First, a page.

The lies of memoir

Writers of historical fiction consult many sources to try to get as complete a picture as possible of the time, place, customs, and characters in their novels. And primary sources are the gold standard when it comes to research. But there is a caveat, and that has to do with memoir. Why? you ask. Isn’t a historical character’s own story of her life the most reliable? On the contrary. It can be full of lies.

Autobiography is about controlling the narrative

Imagine you are a famous person about whom many people have reported or written. Doubtless you believe they got some things wrong and exaggerated others. One way to correct the record is to write it down yourself. As you see it. The problem is 1.) that most people are not objective about themselves, and 2.) the desire to leave a positive record could  outweigh the need to be completely honest.

This is especially true of earlier eras, but not unheard of today. How many memoirs have been shown to be biased or inaccurate? Try this with your own family: Think of an important family event—a wedding, say. Ask each member of the family who was there to describe what happened. Chances are you’ll end up with as many different accounts as there are voices.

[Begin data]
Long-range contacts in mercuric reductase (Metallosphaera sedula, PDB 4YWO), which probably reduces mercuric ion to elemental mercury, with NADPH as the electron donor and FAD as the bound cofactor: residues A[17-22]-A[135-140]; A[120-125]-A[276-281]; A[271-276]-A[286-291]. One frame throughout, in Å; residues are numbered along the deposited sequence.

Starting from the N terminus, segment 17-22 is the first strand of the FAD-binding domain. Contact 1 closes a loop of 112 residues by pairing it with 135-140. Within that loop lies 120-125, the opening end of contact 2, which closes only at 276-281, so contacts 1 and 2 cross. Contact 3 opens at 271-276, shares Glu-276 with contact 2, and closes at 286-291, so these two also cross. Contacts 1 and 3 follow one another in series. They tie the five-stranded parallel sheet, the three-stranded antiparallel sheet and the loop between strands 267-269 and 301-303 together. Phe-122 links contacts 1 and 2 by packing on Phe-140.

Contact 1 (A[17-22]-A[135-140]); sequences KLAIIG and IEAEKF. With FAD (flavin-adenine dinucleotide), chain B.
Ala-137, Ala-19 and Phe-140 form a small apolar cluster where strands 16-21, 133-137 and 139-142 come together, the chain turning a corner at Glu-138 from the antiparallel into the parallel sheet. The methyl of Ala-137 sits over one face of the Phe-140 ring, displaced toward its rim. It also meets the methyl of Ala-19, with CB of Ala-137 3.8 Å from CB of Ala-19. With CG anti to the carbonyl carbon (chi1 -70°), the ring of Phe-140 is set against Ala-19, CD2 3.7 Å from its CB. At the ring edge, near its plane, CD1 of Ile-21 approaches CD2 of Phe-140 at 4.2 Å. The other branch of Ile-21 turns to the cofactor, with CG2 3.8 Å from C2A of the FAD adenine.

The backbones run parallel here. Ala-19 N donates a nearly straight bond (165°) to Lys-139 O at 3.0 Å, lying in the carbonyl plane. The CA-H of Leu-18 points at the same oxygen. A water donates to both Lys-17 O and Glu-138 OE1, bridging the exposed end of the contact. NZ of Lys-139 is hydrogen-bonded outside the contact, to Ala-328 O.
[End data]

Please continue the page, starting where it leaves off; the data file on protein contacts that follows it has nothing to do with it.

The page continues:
So what’s a researcher to do?

Look for clues in the narrative to uncover what the memoirist wanted to keep hidden. Protesting too much about virtue begs the question why, for instance. Ignoring negative responses clues one in to the fact that there were probably more of them than the memoirist wishes posterity to know. The complete absence of someone you know was important in the memoirist’s life is a huge red flag.

And look to other sources to confirm chronology, since a memoir relies primarily on memory, which can be notoriously unreliable.

The positives still outweigh the negatives

Hearing the authentic “voice” of whoever you’re researching is revealing even if half of what they say is codswollop. The way they phrase things, the people they refer to, reveals something of their character. And knowing what was important to them to preserve for future generations is, of course, revealing.

So if you can get your hands on a good memoir of your subject or someone important in the story, do it. But remember not to take it at face value, and keep your eyes peeled for meaning hidden behind the text.

Leave a Comment

Your email address will not be published. Required fields are marked *